How to Calculate Your Daily Sugar Intake

A woman is stirring sugar into her coffee.
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Sugar does not have an established recommended daily value, but the FDA recommends that you limit your daily consumption of it. This can be difficult to do, especially if you aren't sure how much sugar is in the foods you are eating. While most packaged foods come with a nutrition label that indicates how many grams of sugar are in that food, other foods you eat may not have this label. By learning how to obtain the sugar content of any food, you can feel confident in your ability to keep track of your daily sugar intake adequately.

Step 1

Keep a notebook or pad of paper handy. Jot down the amount of sugar in each food or beverage you consume.

Step 2

Check if there is a nutrition label. The amount of sugar found in the food is listed under the carbohydrates section of the label. Remember that the values shown on the food label are based on one serving. If you consumed more or less than this serving size, adjust the amount of sugar accordingly. For example, if the serving size was based on three cookies, but you ate six, double the amount of sugar listed on the label. Write this number down in your notebook.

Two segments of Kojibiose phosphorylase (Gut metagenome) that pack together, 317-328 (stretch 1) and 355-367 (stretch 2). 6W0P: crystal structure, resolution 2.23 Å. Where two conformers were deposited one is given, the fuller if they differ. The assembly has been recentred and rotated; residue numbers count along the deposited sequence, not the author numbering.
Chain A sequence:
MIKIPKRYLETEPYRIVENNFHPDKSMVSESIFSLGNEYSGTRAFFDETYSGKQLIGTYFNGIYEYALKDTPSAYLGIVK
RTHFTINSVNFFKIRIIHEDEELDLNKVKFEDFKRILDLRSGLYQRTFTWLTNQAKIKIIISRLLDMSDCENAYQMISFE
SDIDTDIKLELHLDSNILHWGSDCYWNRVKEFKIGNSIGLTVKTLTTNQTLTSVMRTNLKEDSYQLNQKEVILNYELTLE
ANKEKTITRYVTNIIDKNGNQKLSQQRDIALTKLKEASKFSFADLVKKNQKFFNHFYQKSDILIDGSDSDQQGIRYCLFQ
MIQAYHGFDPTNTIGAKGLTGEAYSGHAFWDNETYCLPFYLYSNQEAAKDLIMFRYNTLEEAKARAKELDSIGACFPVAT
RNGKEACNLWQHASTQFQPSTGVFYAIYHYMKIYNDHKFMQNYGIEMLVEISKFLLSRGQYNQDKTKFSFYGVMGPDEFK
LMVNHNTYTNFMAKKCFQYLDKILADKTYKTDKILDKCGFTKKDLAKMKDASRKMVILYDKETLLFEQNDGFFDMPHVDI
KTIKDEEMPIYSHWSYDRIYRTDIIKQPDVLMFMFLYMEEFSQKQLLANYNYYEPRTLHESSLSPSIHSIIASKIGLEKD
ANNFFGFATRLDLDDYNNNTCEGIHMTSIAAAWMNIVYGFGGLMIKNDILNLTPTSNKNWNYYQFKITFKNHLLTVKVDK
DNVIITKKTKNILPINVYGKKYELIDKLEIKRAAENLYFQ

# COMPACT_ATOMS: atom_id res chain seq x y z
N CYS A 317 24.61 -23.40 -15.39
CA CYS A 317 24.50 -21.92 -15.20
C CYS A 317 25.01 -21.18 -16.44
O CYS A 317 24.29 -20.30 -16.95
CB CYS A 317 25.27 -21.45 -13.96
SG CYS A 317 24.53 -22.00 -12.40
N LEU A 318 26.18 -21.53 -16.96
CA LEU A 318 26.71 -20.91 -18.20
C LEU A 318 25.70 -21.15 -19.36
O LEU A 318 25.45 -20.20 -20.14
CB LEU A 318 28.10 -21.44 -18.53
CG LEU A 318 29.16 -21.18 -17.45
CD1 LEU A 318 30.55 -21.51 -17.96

Step 3

Use an online nutritional database website to obtain the amount of sugar for foods that do not have a nutrition label. LIVESTRONG.COM's MyPlate or the USDA Nutrient Database are good sources for this information. Remember to adjust the amounts based on how much food you actually consumed. Record the amounts for each food in your notebook.

Step 4

Write down the amount of sugar you add to your food or beverages. For example, if you add a few spoonfuls of sugar to your coffee, remember to record this amount in your notebook. One teaspoon of white granulated sugar contains about 4 to 5 grams sugar.

Step 5

Add the amount of sugar in each of the food and beverages you consumed the entire day. This is your total daily sugar intake.

• Notebook

• Pen

Tip

Calculating the amount of sugar in a homemade dish can be done in a similar manner. First, find the sugar amount of each ingredients used. Adjust this amount, based on how much of the ingredient was in the recipe, then adjust it again based on the amount you actually consumed. Do this for each ingredient, and then add the amounts of sugar together to get the total amount of sugar found in the food.

Warning

The nutrition label and online nutritional database websites list the total amount of sugar in a serving, including sugar that occurs naturally as well as sugar that is added to the product. Foods that are high in added sugar tend to contain a significant amount of calories without providing many nutrients. You should avoid these foods whenever possible. Check the ingredient list for the words "sugar," "dextrose," "molasses," "corn syrup," "high fructose corn syrup," "fructose" or "honey" to determine if sugar was added to the product.